Reyn Guyer

Reynolds Windsor Guyer is best known as the inventor of the NERF ball and Twister. A legend in the toy business, Guyer went through life with dyslexia without even knowing it. It wasn’t until one of his daughters was diagnosed in her teenage years that he realized he, as well as most of his family, dealt with it.

Born in St. Paul, Minnesota in 1935, Reyn grew up as an artist. Graduating from Dartmouth College in 1957, Guyer started his career in advertising design for big name products. The invention of Twister (originally named King’s Footsie and later Pretzel), he says, came completely by accident while trying out a marketing strategy on shoe polish. Although it took four years to come to fruition, Twister was named the "Game of the Year" in its introductory year of 1967.

Reyn Guyer | 1935 - Present

Reyn Guyer
Realizing his love of toy and game development, Reyn went on to create his own company called Winsor Concepts in 1968 before developing the Nerf Ball in 1969. Foam toys took new life under Guyer who also created; basketballs, soccer balls, baseballs, footballs, ping-pong balls, pucks, foam darts and pellets.

Guyer’s talents extend beyond toy creation. In 1984, the Oak Ridge Boys cut a song named "Little Things" that had been written by a songwriting friend of Guyer’s, Billy Barber. Guyer along with his daughter, Ree quickly created a Music Publishing Company named Wrensong. "Little Things" went to the top of the country music charts in 1985, followed by another in 1988 called, "Gonna Take a Lot of River." Other top hits produced by Wrensong include "Whiskey Lullaby" by Brad Paisley, "Wild One" by Faith Hill, "Stranded" by Heart, as well as albums cut by Dixie Chicks, Trace Adkins, The Temptations, Ray Charles, Kenny Chesney, Martina McBride, Reba McEntire and more.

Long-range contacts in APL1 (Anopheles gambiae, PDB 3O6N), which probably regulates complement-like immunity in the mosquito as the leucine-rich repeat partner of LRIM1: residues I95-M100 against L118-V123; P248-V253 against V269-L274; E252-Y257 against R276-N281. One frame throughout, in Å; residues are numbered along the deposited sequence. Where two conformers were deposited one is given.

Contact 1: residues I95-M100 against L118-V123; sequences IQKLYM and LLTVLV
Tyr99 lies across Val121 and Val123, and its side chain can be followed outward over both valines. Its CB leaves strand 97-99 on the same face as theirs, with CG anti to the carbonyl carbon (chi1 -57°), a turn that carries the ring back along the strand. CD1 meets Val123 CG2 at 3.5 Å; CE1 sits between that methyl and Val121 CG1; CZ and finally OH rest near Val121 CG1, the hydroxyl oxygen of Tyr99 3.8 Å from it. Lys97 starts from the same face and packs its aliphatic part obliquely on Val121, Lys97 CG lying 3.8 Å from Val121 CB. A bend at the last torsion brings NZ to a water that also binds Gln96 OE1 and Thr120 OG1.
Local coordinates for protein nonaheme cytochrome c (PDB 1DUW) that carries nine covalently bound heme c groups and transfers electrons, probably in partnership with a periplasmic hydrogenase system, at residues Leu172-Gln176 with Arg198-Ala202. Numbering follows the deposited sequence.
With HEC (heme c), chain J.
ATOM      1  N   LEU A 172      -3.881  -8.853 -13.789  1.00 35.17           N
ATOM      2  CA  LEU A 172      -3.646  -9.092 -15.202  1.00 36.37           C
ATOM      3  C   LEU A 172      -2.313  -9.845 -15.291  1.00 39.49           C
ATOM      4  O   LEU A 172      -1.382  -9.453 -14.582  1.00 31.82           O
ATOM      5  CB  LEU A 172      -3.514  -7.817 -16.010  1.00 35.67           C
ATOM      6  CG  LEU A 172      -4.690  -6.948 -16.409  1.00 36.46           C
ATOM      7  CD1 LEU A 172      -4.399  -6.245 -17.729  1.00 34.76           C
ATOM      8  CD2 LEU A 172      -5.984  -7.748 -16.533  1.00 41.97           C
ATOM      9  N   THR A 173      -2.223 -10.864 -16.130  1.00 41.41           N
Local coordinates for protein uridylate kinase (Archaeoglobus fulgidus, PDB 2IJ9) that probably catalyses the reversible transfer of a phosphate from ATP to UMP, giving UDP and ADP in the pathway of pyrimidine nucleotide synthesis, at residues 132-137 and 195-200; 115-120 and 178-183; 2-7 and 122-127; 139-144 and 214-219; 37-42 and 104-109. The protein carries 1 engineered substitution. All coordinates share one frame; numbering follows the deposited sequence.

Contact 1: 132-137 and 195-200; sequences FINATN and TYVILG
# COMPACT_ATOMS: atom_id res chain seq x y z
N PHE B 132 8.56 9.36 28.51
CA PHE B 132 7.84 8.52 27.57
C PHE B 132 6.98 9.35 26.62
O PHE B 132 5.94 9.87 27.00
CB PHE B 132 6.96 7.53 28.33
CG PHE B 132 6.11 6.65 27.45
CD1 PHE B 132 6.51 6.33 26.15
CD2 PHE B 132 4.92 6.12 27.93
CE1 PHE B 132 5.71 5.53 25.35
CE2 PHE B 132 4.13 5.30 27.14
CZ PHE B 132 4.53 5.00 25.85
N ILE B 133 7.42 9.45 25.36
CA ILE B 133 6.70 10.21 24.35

During this time, Guyer unknowingly lived with dyslexia. When his eldest daughter, Lisa began struggling at school, he and his wife Mary took her to be tested. The results showed dyslexia, and when the doctor read the symptoms, both Reyn and Mary realized they too have reading disabilities. With the help of Arlene Sonday, all of the Guyer children ended up being successfully remediated. Because of the help, Guyer and Arlene, along with two of his children, Cindy and Tom, created step-by-step workbooks, videos, CDs, games and several teaching tools. They created the Winsor Learning company in 1997, introducing The Sonday System to train teachers to help remediate children who were behind in their reading skills. In 2000, they added Let’s Play Learn which aims at pre-school reading.

Speaking about his learning disability, Guyer has said, "My learning disabilities pushed me to discover talents that I wasn’t aware of having. It has also led me to develop products to help others who struggled through school as I did." Today, Winsor Learning is helping children across America.